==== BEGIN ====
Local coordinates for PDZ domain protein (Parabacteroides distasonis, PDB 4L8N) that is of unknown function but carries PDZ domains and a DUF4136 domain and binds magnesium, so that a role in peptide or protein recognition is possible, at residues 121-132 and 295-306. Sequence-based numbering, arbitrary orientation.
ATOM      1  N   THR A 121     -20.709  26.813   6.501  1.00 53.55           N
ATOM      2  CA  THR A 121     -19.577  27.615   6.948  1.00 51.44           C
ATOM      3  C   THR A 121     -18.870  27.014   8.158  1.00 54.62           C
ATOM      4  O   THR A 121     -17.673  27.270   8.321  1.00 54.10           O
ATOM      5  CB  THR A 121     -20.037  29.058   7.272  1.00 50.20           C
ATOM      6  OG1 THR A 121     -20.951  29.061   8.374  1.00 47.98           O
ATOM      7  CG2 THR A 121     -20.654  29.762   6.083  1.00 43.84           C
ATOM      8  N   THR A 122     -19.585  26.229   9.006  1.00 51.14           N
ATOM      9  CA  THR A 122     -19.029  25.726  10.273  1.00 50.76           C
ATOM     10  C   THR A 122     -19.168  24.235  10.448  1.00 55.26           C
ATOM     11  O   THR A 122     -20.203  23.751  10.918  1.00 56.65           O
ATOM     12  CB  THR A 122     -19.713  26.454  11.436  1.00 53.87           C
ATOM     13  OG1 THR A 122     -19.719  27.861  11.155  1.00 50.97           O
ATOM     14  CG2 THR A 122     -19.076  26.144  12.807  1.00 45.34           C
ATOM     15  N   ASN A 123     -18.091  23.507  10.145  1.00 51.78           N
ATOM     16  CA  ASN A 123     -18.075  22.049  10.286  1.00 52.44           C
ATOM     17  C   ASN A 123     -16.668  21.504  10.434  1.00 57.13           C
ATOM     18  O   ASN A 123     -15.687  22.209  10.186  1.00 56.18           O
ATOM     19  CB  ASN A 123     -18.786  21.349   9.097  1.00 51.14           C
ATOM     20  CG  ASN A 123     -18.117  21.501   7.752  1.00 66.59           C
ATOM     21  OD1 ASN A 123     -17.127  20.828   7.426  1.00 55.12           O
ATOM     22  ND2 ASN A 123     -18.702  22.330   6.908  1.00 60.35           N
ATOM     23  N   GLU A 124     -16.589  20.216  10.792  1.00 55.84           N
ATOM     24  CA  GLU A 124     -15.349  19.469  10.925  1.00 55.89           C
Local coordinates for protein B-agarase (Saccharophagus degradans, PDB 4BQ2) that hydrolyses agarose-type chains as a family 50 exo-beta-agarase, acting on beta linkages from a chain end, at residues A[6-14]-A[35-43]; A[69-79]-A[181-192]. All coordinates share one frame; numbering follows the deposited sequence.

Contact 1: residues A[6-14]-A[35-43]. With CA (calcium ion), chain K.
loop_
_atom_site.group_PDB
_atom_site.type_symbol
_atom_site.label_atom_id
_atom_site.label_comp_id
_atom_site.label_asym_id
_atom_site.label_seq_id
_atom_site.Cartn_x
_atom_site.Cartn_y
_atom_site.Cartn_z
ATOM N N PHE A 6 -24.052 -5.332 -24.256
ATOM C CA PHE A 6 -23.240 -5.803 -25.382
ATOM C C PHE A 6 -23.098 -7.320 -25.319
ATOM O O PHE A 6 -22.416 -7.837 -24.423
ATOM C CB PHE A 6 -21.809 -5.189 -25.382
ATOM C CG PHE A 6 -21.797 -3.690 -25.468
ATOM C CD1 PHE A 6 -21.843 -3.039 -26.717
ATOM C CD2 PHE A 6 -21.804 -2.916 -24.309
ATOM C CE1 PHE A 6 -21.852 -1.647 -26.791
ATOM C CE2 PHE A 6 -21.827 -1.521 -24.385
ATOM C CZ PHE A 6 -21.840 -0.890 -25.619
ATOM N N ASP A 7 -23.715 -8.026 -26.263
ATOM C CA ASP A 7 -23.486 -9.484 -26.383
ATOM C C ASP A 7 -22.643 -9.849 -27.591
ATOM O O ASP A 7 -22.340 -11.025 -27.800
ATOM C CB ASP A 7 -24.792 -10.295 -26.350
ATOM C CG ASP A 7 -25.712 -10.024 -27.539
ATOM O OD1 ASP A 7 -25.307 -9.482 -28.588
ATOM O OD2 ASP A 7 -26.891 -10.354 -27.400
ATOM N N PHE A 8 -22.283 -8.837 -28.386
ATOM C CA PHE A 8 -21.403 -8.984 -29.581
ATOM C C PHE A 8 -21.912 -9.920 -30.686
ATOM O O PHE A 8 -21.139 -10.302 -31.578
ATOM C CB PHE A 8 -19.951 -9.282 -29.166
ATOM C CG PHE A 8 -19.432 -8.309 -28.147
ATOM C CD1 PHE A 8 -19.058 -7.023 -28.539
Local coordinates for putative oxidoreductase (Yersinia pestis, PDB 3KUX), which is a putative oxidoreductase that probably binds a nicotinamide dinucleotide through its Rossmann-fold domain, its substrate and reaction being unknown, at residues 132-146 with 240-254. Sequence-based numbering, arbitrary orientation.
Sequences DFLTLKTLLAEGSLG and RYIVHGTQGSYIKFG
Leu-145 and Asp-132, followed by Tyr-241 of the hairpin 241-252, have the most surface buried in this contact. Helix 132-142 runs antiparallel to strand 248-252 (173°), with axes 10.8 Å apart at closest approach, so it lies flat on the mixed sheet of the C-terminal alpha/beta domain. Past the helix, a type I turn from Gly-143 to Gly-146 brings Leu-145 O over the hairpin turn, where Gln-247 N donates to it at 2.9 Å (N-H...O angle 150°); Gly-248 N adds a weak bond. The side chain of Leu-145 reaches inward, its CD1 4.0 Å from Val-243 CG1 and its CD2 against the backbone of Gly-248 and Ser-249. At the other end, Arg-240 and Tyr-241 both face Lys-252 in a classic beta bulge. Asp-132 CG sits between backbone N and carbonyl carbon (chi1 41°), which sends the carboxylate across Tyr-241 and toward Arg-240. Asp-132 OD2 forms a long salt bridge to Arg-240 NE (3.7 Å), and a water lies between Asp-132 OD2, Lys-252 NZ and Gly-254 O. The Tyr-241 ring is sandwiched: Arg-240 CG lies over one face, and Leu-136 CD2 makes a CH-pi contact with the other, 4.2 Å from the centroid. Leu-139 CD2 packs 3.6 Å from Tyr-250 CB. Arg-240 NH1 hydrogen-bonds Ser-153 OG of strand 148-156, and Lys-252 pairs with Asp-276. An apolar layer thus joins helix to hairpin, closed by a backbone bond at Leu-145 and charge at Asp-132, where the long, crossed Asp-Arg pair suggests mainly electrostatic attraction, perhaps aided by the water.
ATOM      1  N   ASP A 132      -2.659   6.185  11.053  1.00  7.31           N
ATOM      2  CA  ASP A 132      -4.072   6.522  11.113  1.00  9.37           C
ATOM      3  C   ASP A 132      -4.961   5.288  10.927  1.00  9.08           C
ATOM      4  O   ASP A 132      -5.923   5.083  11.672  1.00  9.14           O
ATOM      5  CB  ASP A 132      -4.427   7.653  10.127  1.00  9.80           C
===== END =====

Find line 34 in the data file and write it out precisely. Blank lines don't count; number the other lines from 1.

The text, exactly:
_atom_site.label_seq_id